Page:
Hitting the wall on marriage memoirs.
Becoming a Bryson fan.

Listening, learning, living.

Or loving, laughing, whatever.

Either we are eating more around here, or just finding ways to dirty more dishes, because lately it seems like I spend a lot of my time washing dishes. Normally I don't mind this, as washing dishes is the sole household chore I don't actively hate (I think because it's connected with food; outside of food preparation and service purposes, I just don't understand the appeal of "clean," and never have) and I usually have a book on tape to keep me company. The last such book (after the travesties that were The Age of Innocence and The Historian) was Thomas Hardy's classic The Mayor of Casterbridge, and man, do I love old Thomas Hardy. I can thumbnail the plot: young man gets drunk at county fair and tries to sell off wife and child as a joke, but another man takes him up on the offer. Years later, wife and child return to the area after the death of the man who "bought" her, to see how the first man is getting on. Quite well, it turns out: he's the mayor of Casterbridge and a merchant of some repute. Soon after their arrival and reunion, however, the mayor's fortunes start to take a turn for the worse, and various community kerfuffles and tragedies ensue. The plots are really not the point of Thomas Hardy's novels; his characters and his turn of phrases are. Consider this zinger, when he's describing a run-down part of town:

"It was the hiding-place of those who were in distress, and in debt, and trouble of every kind. Farm-labourers and other peasants, who combined a little poaching with their farming, and a little brawling and bibbing with their poaching, found themselves sooner or later in Mixen Lane. Rural mechanics too idle to mechanize, rural servants too rebellious to serve, drifted or were forced into Mixen Lane."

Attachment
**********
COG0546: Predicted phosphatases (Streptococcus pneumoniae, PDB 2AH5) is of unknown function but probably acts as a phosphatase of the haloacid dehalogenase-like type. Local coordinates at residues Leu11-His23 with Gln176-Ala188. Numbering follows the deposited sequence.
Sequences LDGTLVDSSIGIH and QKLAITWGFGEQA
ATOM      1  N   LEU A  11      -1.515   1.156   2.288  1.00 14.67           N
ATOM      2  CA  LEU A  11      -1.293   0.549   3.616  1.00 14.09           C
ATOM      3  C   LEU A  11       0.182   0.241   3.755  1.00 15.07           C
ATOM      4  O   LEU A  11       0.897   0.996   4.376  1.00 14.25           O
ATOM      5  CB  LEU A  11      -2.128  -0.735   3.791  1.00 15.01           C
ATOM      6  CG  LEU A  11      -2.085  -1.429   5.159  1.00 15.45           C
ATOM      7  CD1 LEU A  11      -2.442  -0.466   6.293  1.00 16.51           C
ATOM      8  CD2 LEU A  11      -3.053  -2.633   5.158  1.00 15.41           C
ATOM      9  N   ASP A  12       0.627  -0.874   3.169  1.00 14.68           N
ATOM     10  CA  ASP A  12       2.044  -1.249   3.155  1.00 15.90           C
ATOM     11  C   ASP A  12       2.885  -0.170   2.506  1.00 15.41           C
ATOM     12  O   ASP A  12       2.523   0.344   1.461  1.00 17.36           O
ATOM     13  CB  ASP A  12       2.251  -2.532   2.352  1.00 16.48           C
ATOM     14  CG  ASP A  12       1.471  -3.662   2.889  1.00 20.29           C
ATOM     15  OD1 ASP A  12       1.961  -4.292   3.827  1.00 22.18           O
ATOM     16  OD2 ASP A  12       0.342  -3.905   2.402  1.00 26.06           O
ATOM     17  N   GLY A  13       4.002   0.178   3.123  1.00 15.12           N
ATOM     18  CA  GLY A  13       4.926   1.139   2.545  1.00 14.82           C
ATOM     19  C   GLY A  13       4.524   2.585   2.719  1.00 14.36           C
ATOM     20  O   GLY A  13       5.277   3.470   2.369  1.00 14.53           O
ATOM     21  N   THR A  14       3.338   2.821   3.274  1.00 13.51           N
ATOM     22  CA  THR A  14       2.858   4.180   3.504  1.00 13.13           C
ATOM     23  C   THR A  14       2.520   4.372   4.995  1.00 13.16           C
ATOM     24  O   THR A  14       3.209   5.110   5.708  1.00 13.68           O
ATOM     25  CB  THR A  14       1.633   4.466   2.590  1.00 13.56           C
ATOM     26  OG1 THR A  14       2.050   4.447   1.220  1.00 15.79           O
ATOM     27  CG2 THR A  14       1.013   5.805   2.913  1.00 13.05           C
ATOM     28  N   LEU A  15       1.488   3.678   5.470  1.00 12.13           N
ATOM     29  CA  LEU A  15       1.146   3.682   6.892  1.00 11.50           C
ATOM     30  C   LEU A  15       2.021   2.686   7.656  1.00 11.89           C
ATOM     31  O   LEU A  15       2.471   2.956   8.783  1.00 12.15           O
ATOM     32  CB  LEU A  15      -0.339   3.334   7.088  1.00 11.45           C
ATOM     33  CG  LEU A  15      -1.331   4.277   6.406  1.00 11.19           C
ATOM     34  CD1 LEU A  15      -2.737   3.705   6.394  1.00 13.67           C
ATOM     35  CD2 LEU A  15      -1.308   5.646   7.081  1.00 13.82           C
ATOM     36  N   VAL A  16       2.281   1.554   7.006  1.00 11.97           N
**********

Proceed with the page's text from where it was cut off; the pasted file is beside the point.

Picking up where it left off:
It made for good listening, but when it was done, I found I was without a book on tape, but still had dirty dishes. I went looking for NPR but I couldn't find it on the FM tuner (or they were playing classical music on the regular station) so I switched over to AM and spent most of the last week listening to conservative talk radio. Oh, my. That WAS educational. I normally hit the times when either Rush Limbaugh or Sean Hannity were talking, and of course the burning story of the week was Arizona's new immigration law. I know NOTHING about Arizona's immigration law, and I can't say I'm much further ahead after listening to radio programs about it. But I will say this: forget Limbaugh. He's just out there, and the more his callers were out there, the more he liked them. But Hannity? Hannity's dangerous. Hannity almost makes sense, and if he was your sole source for the news, I'm sure he'd make total sense.

It was an education (combined with a fascinating article about Sarah Palin in last week's New York Magazine); I did a lot of thinking about politics last week. Suffice it to say that this week I got Thomas Hardy's novel Tess of the D'urbervilles from the library on tape, and can retreat to that. Thank goodness for Thomas Hardy.